A beguiling demo of Silverlight and SeadragonMarch 7th, 2008
The good people over at Fresh+New today cover the Microsoft Silverlight-driven memorabilia collection of the Hard Rock Cafe, which showcases some of that smooth-and-practically-infinite zooming we all saw in last year's TED demonstration of Seadragon. Nice.
If you haven't seen it, please head on over to http://memorabilia.hardrock.com/, install Silverlight, and allow yourself to be momentarily beguiled by the production. Enjoy that feeling while it lasts, because as soon as you come back here I'm going to go on and on about why approaches like that are confined to promotional boutique collections that don't play well with others, and how there is nothing there that ought to be emulated by cultural and heritage institutions.
To begin to take the sheen off what you've just seen, consider that when I went looking on the internet for a letter that Paul McCartney wrote on note paper from the Hotel St George right here in Wellington in 1964, do you think I headed on over to http://memorabilia.hardrock.com? No I googled it, of course, which is my point, but ironically I wouldn't have found it, because for all the effort they've put into the interface, they haven't exposed their memorabilia metadata in a way that google can index.
Consider the increasingly accepted notion that the web is not about websites any more, it's about data. If anyone with a smart idea and a free evening can repurpose and "mash up" (ugh) data into new forms, you're going to get an incredibly interesting cutting edge, like you see at Everyblock Chicago and countless others. When you hear "incredibly interesting cutting edge" you should also hear "incredibly uninteresting remainder", which is where we're going to have to file http://memorabilia.hardrock.com, since it doesn't do anything its creators didn't expect, and it won't do anything tomorrow that it doesn't do today, at least nothing that wasn't planned and paid for. Essentially, in my colleague Emerson's words, it isn't a resource that will have any ongoing life in the hands of the wider digital community, and while the marketing department at the Hard Rock Cafe might not be too concerned about that, those of us in cultural and heritage institutions ought to care a lot.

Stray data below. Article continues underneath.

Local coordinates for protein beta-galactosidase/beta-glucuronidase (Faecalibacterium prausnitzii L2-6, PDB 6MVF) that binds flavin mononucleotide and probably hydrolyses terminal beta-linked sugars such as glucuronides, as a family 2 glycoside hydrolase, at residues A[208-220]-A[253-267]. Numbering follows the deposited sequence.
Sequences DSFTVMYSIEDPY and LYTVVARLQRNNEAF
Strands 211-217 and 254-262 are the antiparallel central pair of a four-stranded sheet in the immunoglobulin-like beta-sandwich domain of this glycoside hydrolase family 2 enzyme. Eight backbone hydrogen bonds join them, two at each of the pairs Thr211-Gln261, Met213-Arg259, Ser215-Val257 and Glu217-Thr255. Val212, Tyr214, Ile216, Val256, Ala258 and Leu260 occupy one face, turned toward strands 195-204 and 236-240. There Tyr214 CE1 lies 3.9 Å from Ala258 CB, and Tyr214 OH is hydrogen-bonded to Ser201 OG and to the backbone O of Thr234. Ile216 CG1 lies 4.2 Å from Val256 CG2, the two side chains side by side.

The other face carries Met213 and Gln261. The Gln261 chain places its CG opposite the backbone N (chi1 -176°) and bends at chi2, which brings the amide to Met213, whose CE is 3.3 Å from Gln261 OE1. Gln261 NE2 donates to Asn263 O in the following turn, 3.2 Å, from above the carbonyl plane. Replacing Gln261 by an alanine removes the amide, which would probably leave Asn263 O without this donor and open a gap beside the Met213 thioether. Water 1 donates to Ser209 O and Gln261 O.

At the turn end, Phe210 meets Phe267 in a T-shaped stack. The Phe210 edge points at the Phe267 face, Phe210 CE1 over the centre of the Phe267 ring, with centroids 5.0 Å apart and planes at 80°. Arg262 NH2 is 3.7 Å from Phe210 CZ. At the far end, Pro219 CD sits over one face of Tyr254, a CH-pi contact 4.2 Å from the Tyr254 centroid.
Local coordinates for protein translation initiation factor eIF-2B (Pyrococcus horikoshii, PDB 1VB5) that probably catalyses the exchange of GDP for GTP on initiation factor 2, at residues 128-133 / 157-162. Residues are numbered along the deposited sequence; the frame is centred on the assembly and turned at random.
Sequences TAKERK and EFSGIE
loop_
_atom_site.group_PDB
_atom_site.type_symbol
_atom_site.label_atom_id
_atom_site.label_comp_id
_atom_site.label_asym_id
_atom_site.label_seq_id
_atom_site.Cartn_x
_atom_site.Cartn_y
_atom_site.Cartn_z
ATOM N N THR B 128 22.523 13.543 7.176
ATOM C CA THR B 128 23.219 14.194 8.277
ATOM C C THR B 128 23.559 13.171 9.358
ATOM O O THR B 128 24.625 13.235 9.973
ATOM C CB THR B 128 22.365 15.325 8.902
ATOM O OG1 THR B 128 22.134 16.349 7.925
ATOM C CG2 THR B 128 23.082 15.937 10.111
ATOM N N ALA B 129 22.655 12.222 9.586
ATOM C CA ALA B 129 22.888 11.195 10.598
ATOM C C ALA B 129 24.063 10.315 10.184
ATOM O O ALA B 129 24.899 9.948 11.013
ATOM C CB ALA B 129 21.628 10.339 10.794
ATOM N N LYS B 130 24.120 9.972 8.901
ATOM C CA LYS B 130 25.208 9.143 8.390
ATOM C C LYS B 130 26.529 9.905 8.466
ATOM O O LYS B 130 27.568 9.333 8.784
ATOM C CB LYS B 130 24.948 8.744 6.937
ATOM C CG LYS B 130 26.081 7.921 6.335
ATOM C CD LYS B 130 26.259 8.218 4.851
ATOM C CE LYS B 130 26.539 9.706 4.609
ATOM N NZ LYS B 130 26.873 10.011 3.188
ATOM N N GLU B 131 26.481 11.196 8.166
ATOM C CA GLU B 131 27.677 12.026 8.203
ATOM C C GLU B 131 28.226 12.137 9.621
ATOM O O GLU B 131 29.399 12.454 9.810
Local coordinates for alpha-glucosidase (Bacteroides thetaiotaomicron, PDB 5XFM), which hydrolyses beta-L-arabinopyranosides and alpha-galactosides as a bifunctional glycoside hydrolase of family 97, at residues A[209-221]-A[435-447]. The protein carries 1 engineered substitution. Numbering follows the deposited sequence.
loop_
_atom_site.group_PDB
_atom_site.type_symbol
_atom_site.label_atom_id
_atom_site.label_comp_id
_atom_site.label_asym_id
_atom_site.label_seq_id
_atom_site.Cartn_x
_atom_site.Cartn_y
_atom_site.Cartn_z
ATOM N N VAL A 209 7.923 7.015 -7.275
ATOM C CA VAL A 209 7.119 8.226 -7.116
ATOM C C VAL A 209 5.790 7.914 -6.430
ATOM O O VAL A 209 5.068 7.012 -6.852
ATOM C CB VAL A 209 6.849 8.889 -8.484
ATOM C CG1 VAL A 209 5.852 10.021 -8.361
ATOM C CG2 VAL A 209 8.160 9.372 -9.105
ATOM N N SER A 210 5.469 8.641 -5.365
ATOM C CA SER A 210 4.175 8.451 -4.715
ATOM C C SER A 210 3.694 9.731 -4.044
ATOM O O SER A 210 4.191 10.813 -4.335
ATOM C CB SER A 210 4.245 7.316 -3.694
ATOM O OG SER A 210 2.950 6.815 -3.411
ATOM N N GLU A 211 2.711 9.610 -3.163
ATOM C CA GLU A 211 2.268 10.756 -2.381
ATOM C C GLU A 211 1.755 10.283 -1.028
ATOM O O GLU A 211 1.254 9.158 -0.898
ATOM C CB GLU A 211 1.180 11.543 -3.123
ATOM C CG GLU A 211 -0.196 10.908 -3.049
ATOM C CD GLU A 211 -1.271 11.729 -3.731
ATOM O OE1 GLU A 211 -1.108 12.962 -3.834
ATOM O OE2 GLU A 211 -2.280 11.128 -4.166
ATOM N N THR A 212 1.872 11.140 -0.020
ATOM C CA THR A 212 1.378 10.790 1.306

Consider also whether it is reasonable to expect people to learn to use another special interface like this just so they can browse your material. There are simply too many collections, and I don't have time to learn a million ways of interacting with digital material. What's more, the odds that your interface suits me are vanishingly small; I expect to be able to use my tools of choice to interact with your collections. On my 2560-pixel wide display, the tiny 800-pixel wide viewing window is no good. On my Octocore 3.2GHz Xeon with 8800 GT video, it hurts my eyes that these images don't fold themselves into a flock of perfect origami cranes, fly gracefully towards me and land on the lake in the foreground (with a splash!) before wringing themselves dry and smartly unfolding into the original image. At the same time, despite all the effort that has gone into developing this custom Silverlight interface, it actually breaks a number of standard user interface norms: I can't open a new tab with control-T, and I can't copy and paste the descriptive text.
While I'm not interested in the battle between Silverlight and Flash, since I can't see a place for either in the Web of Tomorrow, I think it's important that any website that uses them in this era also provides an alternative interface for users that don't or can't use these plugins.
So. The new "Web of Data" model of the future encourages us to think of our digital material as discrete, self-described objects that are surfaced to the internet and delivered to the user in standards-based ways. Think server-side instead of client-side development. Imagine if the Hard Rock Cafe had chosen to expose their material in this way: that letter from the Beatles would be discoverable through google (alongside similar material), or it might appear on a google map of Beatles ephemera, or on your iPhone when you walked by the Hotel St George. But perhaps most importantly, I could use my own interface-of-choice (currently PicLens) for viewing the material, along with other material that matches my avenue of enquiry from a wide range of sources. What's more, if you think PicLens is nice now, consider that it is being improved all the time at no cost to you, and that there are doubtless other interfaces being developed too. In a year or two, sites like http://memorabilia.hardrock.com will look primitive compared to the browser plugins that we are using to view digital material that meets our criteria, drawn from millions of sites on the internet in an instant. That's the power of the internet; who would bet against it?
In cultural and heritage institutions, instead of spending our limited resources on developing boutique interface silos, we ought to concentrate on digitisation, persistent identifiers, rich fine-grained metadata, and open standards to share it with the world: that's our role in this ecosystem, the stuff we can do that no one else can.